Kulture Shop teams up with Audiogyan to bring in-depth interviews to what our Indian graphic artists are up to right now- Through riveting conversations of India’s brightest, creative minds across a wide variety of creative disciplines.
Audiogyan podcasts are mainly one to one discussions or question-answer sessions with people who have devoted their lives in the field of Design, Philosophy, and Arts. It’s a genuine & humble attempt to document information for future generations.
We kick off our third podcast Q&A session with Ranganath Krishnamani
Ranganath is a multi- disciplinary designer specializing in illustration, art direction and user experience. He draws inspiration from vintage architecture, street art and machinery. When he is not behind the sketchbook or computer working on pixels, he loves traveling and exploring new trails on his bicycle. He is the founder of Liquid Ink Design.
1. All your work has a typically texture/color tone to it. Is it intentional? How did you narrow down to explore possibilities in that tone? What could be your say in doing so for other aspiring designers?
2. In one of your interviews, you mentioned “Design is very time-bound; you have something in your mind, you build it and it changes very soon. Art, on the other hand, is very memorable.” I think with design you go deeper into the problem and solve pain points. With Art, you explore & express things. Do you compare these 2? If yes how? Since you started from design and then got into art, how has your perception changed towards design?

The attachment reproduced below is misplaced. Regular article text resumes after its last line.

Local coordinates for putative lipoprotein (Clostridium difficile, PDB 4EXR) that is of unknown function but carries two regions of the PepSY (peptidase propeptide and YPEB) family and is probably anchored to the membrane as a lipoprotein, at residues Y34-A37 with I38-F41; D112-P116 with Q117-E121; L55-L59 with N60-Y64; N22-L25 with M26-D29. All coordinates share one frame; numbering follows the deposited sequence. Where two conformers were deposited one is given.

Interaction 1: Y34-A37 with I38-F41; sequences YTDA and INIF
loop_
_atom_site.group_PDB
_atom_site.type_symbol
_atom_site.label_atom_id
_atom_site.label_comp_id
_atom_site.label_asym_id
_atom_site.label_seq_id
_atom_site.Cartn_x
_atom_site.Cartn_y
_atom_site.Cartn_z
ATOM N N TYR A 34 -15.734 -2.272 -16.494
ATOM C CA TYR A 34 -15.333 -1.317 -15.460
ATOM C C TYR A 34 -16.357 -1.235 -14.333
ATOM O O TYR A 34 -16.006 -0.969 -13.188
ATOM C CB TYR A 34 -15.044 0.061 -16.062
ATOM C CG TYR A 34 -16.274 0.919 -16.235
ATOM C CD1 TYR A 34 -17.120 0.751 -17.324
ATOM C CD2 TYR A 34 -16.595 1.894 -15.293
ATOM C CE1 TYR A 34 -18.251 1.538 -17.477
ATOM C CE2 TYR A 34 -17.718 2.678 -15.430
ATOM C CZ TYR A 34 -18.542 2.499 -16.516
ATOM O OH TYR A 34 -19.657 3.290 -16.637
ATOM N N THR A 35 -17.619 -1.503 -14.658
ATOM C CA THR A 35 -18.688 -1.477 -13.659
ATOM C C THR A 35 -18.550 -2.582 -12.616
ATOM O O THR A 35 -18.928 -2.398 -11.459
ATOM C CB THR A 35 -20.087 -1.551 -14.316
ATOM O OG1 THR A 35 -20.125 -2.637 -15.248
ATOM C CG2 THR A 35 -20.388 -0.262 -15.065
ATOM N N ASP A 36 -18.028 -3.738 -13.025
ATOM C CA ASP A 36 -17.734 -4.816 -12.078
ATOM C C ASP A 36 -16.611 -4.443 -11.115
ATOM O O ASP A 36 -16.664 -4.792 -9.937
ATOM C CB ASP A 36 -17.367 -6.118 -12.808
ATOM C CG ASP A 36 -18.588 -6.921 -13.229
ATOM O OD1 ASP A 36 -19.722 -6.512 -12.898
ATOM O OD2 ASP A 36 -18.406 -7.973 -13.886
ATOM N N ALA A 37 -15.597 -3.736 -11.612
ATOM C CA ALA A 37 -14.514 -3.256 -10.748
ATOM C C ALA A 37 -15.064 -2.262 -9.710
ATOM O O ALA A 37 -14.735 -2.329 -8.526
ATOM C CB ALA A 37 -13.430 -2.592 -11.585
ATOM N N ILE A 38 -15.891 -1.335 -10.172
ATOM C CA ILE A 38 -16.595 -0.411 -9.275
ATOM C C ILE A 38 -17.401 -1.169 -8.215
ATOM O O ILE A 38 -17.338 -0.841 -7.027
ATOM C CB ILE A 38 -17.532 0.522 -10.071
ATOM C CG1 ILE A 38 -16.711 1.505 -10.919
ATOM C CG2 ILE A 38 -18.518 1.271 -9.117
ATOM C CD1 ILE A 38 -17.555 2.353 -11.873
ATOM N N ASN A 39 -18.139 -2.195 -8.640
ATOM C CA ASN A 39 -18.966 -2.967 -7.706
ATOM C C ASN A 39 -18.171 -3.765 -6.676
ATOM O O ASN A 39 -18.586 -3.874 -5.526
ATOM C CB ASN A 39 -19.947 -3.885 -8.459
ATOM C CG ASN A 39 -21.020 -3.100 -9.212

3. I personally find dribble and behance to be just very superficial and eye candy than actual design. It could rather be an art platform than design. What is your take on it? Design displayed on sites like these are without context. How much do you think context matters in Design?
4. In one of your interviews, you also spoke about how government institutes are able to hone the skills you have. Can you tell us something more about it? If openly we have to compare private design schools and Government. Whats your take?
5. You have to a certain extent brought illustrations, graphics and icons to a respectable level as opposed to the older perception of stock icons. Where do you think is the future of this. How will illustration evolve in coming years? Do people still need a skilled hand instead of mastery over software?
“Government art schools develop the craft but miss the point of how to market your self. How do I sell what I make?”
– Ranganath Krishnamani
You can find more information discussed within the podcast from the website link here.
Check out their 40 live podcasts. You can also get in touch with Audiogyan on Twitter: @audiogyan.
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